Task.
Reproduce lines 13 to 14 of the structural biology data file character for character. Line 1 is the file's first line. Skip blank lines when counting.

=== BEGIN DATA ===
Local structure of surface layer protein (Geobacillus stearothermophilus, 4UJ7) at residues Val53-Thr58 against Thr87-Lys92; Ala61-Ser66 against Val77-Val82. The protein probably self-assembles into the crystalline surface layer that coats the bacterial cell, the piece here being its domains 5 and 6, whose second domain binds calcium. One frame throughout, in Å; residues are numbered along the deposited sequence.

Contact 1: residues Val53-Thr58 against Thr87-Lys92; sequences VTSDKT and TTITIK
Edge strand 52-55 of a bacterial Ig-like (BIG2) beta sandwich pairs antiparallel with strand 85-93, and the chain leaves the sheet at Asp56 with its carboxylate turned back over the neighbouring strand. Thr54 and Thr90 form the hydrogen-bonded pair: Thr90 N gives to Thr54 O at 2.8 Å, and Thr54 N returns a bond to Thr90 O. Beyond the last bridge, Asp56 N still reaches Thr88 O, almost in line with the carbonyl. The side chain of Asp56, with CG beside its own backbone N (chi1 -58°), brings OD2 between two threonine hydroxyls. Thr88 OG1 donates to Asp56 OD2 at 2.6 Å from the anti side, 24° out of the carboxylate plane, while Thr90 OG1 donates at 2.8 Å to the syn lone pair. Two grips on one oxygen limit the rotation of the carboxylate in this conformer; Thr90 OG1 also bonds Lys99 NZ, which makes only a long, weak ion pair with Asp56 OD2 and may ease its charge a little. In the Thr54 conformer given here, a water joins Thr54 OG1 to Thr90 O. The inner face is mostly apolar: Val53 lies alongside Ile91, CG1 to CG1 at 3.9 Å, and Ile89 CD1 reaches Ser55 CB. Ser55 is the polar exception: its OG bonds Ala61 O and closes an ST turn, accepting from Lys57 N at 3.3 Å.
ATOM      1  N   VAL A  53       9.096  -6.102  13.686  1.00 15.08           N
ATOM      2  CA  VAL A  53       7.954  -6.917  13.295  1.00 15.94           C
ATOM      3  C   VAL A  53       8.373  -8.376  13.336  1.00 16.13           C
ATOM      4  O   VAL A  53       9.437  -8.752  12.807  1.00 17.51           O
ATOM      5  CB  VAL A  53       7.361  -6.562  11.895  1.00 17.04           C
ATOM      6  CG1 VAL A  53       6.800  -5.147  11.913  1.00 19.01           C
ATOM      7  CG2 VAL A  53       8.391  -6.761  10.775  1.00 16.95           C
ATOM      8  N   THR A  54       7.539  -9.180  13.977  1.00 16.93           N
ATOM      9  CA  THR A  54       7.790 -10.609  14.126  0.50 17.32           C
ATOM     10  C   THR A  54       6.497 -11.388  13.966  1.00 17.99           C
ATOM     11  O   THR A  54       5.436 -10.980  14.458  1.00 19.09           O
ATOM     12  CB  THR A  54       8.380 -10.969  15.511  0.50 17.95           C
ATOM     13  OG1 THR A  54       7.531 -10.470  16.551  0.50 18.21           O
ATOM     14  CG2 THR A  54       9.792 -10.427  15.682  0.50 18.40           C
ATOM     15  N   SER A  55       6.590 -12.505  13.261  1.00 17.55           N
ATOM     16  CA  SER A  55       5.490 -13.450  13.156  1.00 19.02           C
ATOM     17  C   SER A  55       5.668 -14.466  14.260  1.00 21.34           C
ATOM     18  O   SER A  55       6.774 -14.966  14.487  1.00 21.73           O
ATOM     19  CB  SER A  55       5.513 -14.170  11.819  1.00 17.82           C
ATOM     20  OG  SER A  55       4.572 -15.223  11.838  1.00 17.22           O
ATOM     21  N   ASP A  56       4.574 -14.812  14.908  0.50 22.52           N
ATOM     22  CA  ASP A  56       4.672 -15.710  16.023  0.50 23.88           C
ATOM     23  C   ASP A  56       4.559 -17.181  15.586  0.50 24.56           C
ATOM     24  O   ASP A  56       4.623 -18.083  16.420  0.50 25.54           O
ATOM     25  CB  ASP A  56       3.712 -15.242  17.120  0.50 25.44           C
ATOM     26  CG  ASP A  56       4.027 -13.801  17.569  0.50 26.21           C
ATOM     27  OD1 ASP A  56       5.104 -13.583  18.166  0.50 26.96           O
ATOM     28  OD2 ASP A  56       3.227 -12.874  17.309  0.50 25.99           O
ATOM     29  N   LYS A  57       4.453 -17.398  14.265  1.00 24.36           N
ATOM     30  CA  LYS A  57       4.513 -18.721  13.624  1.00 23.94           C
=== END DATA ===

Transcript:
ATOM     10  C   THR A  54       6.497 -11.388  13.966  1.00 17.99           C
ATOM     11  O   THR A  54       5.436 -10.980  14.458  1.00 19.09           O